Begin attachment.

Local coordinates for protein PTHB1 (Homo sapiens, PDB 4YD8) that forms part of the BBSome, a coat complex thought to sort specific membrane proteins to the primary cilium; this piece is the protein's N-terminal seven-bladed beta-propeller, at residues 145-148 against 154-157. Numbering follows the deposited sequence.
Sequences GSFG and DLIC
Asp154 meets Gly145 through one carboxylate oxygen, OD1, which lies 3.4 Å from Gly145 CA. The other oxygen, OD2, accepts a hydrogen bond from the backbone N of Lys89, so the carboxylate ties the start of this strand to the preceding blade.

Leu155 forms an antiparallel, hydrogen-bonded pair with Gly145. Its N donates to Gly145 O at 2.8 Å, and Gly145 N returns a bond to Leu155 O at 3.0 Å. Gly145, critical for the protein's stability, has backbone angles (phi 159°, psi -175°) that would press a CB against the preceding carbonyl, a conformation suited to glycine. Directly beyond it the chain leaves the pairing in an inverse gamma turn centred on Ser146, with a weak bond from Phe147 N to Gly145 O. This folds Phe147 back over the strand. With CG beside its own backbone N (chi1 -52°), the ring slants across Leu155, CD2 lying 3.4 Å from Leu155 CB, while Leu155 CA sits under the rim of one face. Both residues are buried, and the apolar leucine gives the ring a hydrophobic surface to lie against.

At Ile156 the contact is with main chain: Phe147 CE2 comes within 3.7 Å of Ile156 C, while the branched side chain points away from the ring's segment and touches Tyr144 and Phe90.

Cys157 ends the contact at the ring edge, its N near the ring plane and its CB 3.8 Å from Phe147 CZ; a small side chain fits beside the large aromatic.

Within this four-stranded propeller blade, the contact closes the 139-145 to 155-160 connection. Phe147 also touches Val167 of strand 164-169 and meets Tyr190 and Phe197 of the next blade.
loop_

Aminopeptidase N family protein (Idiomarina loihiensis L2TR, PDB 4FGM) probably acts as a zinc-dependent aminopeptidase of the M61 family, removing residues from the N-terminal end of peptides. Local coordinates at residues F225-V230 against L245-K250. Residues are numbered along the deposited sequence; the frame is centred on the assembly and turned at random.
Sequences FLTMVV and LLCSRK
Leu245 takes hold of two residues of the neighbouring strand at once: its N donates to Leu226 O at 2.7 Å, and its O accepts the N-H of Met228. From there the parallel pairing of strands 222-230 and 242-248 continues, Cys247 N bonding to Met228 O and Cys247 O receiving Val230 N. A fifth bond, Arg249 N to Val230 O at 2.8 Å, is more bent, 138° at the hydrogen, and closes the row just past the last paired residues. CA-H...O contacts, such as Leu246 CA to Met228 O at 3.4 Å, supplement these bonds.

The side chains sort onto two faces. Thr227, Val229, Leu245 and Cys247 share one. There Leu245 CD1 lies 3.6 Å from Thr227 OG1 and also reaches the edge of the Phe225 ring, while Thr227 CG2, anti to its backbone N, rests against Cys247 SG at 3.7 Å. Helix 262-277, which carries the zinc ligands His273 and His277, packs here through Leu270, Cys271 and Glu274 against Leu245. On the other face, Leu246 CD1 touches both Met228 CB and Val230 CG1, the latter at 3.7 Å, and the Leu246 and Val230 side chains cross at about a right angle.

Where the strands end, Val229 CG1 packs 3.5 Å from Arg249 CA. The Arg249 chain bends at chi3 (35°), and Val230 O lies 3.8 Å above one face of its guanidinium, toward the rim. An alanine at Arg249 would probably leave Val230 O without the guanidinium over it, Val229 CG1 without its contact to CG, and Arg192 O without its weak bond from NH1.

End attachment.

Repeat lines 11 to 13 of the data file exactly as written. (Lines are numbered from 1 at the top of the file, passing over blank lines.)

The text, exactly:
Leu245 takes hold of two residues of the neighbouring strand at once: its N donates to Leu226 O at 2.7 Å, and its O accepts the N-H of Met228. From there the parallel pairing of strands 222-230 and 242-248 continues, Cys247 N bonding to Met228 O and Cys247 O receiving Val230 N. A fifth bond, Arg249 N to Val230 O at 2.8 Å, is more bent, 138° at the hydrogen, and closes the row just past the last paired residues. CA-H...O contacts, such as Leu246 CA to Met228 O at 3.4 Å, supplement these bonds.

The side chains sort onto two faces. Thr227, Val229, Leu245 and Cys247 share one. There Leu245 CD1 lies 3.6 Å from Thr227 OG1 and also reaches the edge of the Phe225 ring, while Thr227 CG2, anti to its backbone N, rests against Cys247 SG at 3.7 Å. Helix 262-277, which carries the zinc ligands His273 and His277, packs here through Leu270, Cys271 and Glu274 against Leu245. On the other face, Leu246 CD1 touches both Met228 CB and Val230 CG1, the latter at 3.7 Å, and the Leu246 and Val230 side chains cross at about a right angle.

Where the strands end, Val229 CG1 packs 3.5 Å from Arg249 CA. The Arg249 chain bends at chi3 (35°), and Val230 O lies 3.8 Å above one face of its guanidinium, toward the rim. An alanine at Arg249 would probably leave Val230 O without the guanidinium over it, Val229 CG1 without its contact to CG, and Arg192 O without its weak bond from NH1.